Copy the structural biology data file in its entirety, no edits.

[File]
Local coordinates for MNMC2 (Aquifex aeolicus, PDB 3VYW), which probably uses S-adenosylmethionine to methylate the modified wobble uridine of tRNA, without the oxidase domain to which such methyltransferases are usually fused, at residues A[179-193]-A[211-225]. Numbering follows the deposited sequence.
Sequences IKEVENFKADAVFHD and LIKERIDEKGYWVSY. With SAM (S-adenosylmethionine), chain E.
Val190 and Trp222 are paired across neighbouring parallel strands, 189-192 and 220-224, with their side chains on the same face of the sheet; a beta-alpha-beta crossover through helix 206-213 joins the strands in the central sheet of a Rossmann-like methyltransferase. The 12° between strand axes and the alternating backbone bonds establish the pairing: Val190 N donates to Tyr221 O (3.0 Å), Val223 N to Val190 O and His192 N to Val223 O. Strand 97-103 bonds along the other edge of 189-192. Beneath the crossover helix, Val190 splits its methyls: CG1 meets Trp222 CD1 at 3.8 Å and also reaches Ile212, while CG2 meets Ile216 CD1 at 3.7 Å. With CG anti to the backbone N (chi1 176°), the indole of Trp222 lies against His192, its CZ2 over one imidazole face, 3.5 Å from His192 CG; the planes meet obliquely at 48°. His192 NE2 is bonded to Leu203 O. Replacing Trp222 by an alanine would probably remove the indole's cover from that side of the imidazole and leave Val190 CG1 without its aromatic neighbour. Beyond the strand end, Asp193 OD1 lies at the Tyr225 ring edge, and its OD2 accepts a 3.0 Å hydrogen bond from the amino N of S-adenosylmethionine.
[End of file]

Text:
Local coordinates for MNMC2 (Aquifex aeolicus, PDB 3VYW), which probably uses S-adenosylmethionine to methylate the modified wobble uridine of tRNA, without the oxidase domain to which such methyltransferases are usually fused, at residues A[179-193]-A[211-225]. Numbering follows the deposited sequence.
Sequences IKEVENFKADAVFHD and LIKERIDEKGYWVSY. With SAM (S-adenosylmethionine), chain E.
Val190 and Trp222 are paired across neighbouring parallel strands, 189-192 and 220-224, with their side chains on the same face of the sheet; a beta-alpha-beta crossover through helix 206-213 joins the strands in the central sheet of a Rossmann-like methyltransferase. The 12° between strand axes and the alternating backbone bonds establish the pairing: Val190 N donates to Tyr221 O (3.0 Å), Val223 N to Val190 O and His192 N to Val223 O. Strand 97-103 bonds along the other edge of 189-192. Beneath the crossover helix, Val190 splits its methyls: CG1 meets Trp222 CD1 at 3.8 Å and also reaches Ile212, while CG2 meets Ile216 CD1 at 3.7 Å. With CG anti to the backbone N (chi1 176°), the indole of Trp222 lies against His192, its CZ2 over one imidazole face, 3.5 Å from His192 CG; the planes meet obliquely at 48°. His192 NE2 is bonded to Leu203 O. Replacing Trp222 by an alanine would probably remove the indole's cover from that side of the imidazole and leave Val190 CG1 without its aromatic neighbour. Beyond the strand end, Asp193 OD1 lies at the Tyr225 ring edge, and its OD2 accepts a 3.0 Å hydrogen bond from the amino N of S-adenosylmethionine.